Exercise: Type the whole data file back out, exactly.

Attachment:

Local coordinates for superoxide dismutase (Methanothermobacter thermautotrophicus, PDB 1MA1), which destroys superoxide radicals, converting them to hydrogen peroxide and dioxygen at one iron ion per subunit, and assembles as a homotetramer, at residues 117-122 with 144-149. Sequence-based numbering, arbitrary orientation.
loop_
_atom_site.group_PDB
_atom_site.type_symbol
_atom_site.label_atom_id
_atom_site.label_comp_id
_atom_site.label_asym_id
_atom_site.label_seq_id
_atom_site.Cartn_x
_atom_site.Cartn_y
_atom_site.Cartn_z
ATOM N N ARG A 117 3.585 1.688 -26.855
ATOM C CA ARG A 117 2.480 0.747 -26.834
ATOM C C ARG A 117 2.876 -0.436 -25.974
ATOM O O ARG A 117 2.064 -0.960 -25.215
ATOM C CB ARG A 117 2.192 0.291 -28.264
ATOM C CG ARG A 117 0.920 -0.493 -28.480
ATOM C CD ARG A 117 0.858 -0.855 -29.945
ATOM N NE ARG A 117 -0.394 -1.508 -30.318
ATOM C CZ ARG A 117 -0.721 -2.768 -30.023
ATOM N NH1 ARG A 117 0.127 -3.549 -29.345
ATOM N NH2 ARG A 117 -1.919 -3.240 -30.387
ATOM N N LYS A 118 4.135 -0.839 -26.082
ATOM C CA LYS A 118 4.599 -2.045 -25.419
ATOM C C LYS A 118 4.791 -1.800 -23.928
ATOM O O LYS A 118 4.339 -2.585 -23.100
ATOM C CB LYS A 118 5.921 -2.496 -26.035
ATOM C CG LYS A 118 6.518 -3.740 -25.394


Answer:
Local coordinates for superoxide dismutase (Methanothermobacter thermautotrophicus, PDB 1MA1), which destroys superoxide radicals, converting them to hydrogen peroxide and dioxygen at one iron ion per subunit, and assembles as a homotetramer, at residues 117-122 with 144-149. Sequence-based numbering, arbitrary orientation.
loop_
_atom_site.group_PDB
_atom_site.type_symbol
_atom_site.label_atom_id
_atom_site.label_comp_id
_atom_site.label_asym_id
_atom_site.label_seq_id
_atom_site.Cartn_x
_atom_site.Cartn_y
_atom_site.Cartn_z
ATOM N N ARG A 117 3.585 1.688 -26.855
ATOM C CA ARG A 117 2.480 0.747 -26.834
ATOM C C ARG A 117 2.876 -0.436 -25.974
ATOM O O ARG A 117 2.064 -0.960 -25.215
ATOM C CB ARG A 117 2.192 0.291 -28.264
ATOM C CG ARG A 117 0.920 -0.493 -28.480
ATOM C CD ARG A 117 0.858 -0.855 -29.945
ATOM N NE ARG A 117 -0.394 -1.508 -30.318
ATOM C CZ ARG A 117 -0.721 -2.768 -30.023
ATOM N NH1 ARG A 117 0.127 -3.549 -29.345
ATOM N NH2 ARG A 117 -1.919 -3.240 -30.387
ATOM N N LYS A 118 4.135 -0.839 -26.082
ATOM C CA LYS A 118 4.599 -2.045 -25.419
ATOM C C LYS A 118 4.791 -1.800 -23.928
ATOM O O LYS A 118 4.339 -2.585 -23.100
ATOM C CB LYS A 118 5.921 -2.496 -26.035
ATOM C CG LYS A 118 6.518 -3.740 -25.394